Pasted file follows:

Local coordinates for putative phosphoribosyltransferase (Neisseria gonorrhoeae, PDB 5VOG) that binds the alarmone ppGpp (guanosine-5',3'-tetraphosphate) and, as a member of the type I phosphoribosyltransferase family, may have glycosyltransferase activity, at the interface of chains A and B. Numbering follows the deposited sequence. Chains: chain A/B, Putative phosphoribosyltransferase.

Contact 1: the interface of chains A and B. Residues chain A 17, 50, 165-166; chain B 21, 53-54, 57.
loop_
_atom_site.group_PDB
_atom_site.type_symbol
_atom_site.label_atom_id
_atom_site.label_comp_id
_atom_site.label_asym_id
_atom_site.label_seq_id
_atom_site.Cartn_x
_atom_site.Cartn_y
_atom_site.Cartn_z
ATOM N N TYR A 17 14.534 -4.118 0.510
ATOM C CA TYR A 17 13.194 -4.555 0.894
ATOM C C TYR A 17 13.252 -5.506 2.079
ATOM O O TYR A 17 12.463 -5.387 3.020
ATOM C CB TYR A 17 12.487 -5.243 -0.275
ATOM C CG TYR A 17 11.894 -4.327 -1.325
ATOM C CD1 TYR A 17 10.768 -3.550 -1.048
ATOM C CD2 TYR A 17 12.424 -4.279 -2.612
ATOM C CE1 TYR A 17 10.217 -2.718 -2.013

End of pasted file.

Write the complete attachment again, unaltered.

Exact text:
Local coordinates for putative phosphoribosyltransferase (Neisseria gonorrhoeae, PDB 5VOG) that binds the alarmone ppGpp (guanosine-5',3'-tetraphosphate) and, as a member of the type I phosphoribosyltransferase family, may have glycosyltransferase activity, at the interface of chains A and B. Numbering follows the deposited sequence. Chains: chain A/B, Putative phosphoribosyltransferase.

Contact 1: the interface of chains A and B. Residues chain A 17, 50, 165-166; chain B 21, 53-54, 57.
loop_
_atom_site.group_PDB
_atom_site.type_symbol
_atom_site.label_atom_id
_atom_site.label_comp_id
_atom_site.label_asym_id
_atom_site.label_seq_id
_atom_site.Cartn_x
_atom_site.Cartn_y
_atom_site.Cartn_z
ATOM N N TYR A 17 14.534 -4.118 0.510
ATOM C CA TYR A 17 13.194 -4.555 0.894
ATOM C C TYR A 17 13.252 -5.506 2.079
ATOM O O TYR A 17 12.463 -5.387 3.020
ATOM C CB TYR A 17 12.487 -5.243 -0.275
ATOM C CG TYR A 17 11.894 -4.327 -1.325
ATOM C CD1 TYR A 17 10.768 -3.550 -1.048
ATOM C CD2 TYR A 17 12.424 -4.279 -2.612
ATOM C CE1 TYR A 17 10.217 -2.718 -2.013